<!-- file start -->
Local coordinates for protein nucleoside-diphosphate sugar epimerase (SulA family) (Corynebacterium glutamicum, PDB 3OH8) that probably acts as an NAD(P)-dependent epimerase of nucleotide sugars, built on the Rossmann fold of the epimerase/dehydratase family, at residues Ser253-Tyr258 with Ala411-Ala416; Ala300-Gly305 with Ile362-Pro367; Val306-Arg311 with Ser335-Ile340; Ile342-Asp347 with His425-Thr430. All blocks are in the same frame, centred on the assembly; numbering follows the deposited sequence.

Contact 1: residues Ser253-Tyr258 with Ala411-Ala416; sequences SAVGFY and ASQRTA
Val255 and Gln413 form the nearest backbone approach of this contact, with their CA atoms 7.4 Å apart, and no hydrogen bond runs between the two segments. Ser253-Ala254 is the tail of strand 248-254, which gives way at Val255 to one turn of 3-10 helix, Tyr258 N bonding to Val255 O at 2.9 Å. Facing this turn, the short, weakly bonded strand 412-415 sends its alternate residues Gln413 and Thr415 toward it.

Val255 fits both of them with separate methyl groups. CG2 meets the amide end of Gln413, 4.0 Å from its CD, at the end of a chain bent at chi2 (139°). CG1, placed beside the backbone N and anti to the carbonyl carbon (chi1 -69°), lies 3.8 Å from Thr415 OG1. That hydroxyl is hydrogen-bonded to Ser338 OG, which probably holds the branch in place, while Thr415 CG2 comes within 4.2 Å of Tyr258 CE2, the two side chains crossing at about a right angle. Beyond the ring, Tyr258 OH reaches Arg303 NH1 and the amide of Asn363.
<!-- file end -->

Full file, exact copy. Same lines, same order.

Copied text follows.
Local coordinates for protein nucleoside-diphosphate sugar epimerase (SulA family) (Corynebacterium glutamicum, PDB 3OH8) that probably acts as an NAD(P)-dependent epimerase of nucleotide sugars, built on the Rossmann fold of the epimerase/dehydratase family, at residues Ser253-Tyr258 with Ala411-Ala416; Ala300-Gly305 with Ile362-Pro367; Val306-Arg311 with Ser335-Ile340; Ile342-Asp347 with His425-Thr430. All blocks are in the same frame, centred on the assembly; numbering follows the deposited sequence.

Contact 1: residues Ser253-Tyr258 with Ala411-Ala416; sequences SAVGFY and ASQRTA
Val255 and Gln413 form the nearest backbone approach of this contact, with their CA atoms 7.4 Å apart, and no hydrogen bond runs between the two segments. Ser253-Ala254 is the tail of strand 248-254, which gives way at Val255 to one turn of 3-10 helix, Tyr258 N bonding to Val255 O at 2.9 Å. Facing this turn, the short, weakly bonded strand 412-415 sends its alternate residues Gln413 and Thr415 toward it.

Val255 fits both of them with separate methyl groups. CG2 meets the amide end of Gln413, 4.0 Å from its CD, at the end of a chain bent at chi2 (139°). CG1, placed beside the backbone N and anti to the carbonyl carbon (chi1 -69°), lies 3.8 Å from Thr415 OG1. That hydroxyl is hydrogen-bonded to Ser338 OG, which probably holds the branch in place, while Thr415 CG2 comes within 4.2 Å of Tyr258 CE2, the two side chains crossing at about a right angle. Beyond the ring, Tyr258 OH reaches Arg303 NH1 and the amide of Asn363.